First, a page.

Friday Foto: Mawson Mud

muddy bike

When you’re on the road, things don’t always go to plan. A couple of winters ago I set out alone to cycle the Mawson Trail, a 900-kilometre mountain-bike route from the city of Adelaide deep into the Flinders Ranges. It’s arid country mostly – South Australia likes to call itself the driest state on the driest inhabited continent – and I left with the expectation that water might be my biggest issue. But I expected too little water, not too much.

I’d only reached the Barossa Valley when I discovered that good grape-growing soil wasn’t necessarily good cycling soil. The soil through the Barossa was clay, and as I rode across its wet winter tracks I quickly discovered that clay goes onto things very well but doesn’t necessarily come back off.

Out of Kapunda, my wheels stopped turning, jammed solid with mud. I cleared the mud and rode on, then cleared it again. And so I advanced fitfully, muddy metre by muddy metre. Soon my chain was so clogged with clay that the cage of the rear derailleur snapped. To fix it, I needed to somehow find the bike beneath the mud so, jumping fences, I threw the bike into a farmer’s dam, scrubbed it down and fashioned the chain into a single-speed fixie, sans derailleur.

I rode on – surely I could cycle another 750 kilometres of outback tracks in one gear – but within¬†a few hundred metres my bike was again mobile mud. Every moving part clattered and cluttered, at least until the chain locked again and both wheels ceased to turn. I’d never encountered mud like it. Riding on was impossible.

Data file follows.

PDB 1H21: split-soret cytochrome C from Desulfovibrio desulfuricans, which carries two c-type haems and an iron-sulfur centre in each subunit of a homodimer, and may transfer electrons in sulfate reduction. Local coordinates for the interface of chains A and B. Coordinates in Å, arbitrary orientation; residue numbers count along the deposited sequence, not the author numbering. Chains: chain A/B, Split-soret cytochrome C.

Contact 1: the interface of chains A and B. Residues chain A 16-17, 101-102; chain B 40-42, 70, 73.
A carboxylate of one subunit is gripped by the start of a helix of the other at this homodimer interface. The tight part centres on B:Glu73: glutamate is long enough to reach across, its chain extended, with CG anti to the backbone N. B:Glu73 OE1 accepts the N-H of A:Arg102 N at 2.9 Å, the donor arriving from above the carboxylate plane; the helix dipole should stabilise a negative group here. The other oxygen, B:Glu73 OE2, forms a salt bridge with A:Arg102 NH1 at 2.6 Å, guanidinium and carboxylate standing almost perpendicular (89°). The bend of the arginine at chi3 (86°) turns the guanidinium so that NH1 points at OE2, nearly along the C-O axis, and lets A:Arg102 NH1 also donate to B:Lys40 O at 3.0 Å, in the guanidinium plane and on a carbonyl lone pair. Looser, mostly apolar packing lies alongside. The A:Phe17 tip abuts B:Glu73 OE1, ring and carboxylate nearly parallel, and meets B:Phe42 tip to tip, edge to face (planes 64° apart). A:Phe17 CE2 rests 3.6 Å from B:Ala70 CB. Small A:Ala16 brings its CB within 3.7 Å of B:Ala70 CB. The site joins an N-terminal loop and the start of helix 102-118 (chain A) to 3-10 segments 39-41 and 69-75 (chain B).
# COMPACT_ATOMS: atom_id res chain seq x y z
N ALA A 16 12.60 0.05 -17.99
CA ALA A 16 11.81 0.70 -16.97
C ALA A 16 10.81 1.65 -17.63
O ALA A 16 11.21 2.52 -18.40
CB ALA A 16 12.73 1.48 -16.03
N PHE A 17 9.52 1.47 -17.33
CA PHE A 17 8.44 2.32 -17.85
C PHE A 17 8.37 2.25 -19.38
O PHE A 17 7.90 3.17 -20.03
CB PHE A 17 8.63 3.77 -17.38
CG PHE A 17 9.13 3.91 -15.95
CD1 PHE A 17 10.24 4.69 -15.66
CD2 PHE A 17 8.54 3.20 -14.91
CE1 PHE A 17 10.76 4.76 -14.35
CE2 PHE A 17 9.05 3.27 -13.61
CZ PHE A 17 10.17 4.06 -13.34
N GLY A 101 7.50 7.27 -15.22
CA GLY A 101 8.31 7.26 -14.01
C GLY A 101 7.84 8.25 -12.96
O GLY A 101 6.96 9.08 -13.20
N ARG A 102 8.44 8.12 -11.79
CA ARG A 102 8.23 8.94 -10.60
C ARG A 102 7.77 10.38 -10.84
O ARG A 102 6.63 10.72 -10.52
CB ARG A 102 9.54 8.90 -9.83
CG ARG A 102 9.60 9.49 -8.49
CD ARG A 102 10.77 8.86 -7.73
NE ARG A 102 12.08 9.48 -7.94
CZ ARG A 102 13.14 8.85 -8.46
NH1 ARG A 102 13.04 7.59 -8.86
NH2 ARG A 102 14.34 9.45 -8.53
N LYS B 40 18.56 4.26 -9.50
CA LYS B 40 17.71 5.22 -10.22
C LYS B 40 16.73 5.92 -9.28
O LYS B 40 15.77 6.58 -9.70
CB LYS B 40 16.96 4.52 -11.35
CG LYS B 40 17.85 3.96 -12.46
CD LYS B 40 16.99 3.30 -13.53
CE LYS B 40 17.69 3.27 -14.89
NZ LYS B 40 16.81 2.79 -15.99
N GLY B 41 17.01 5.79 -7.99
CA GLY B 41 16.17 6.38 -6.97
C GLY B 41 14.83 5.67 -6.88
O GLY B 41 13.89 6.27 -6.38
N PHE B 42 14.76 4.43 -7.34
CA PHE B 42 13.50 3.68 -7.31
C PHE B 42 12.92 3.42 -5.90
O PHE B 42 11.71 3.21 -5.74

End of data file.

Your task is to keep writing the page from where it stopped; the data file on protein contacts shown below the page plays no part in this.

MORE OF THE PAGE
I pushed my bike back to a main road and hitched a ride into Adelaide. When I took the bike into a store for a new derailleur, it required a chisel to remove the now-hardened clay.


The postscript to the story is that I returned a couple of days later to the Mawson Trail about 100 kilometres north of Kapunda, at Burra. From here the outback was in sniffing distance, and I figured the clay would be long behind me. I pedalled out of town… and straight into red clay. Ten kilometres up the trail, my chain locked and the new derailleur cage snapped. In a paddock beside the Barrier Highway, it was time to give up.

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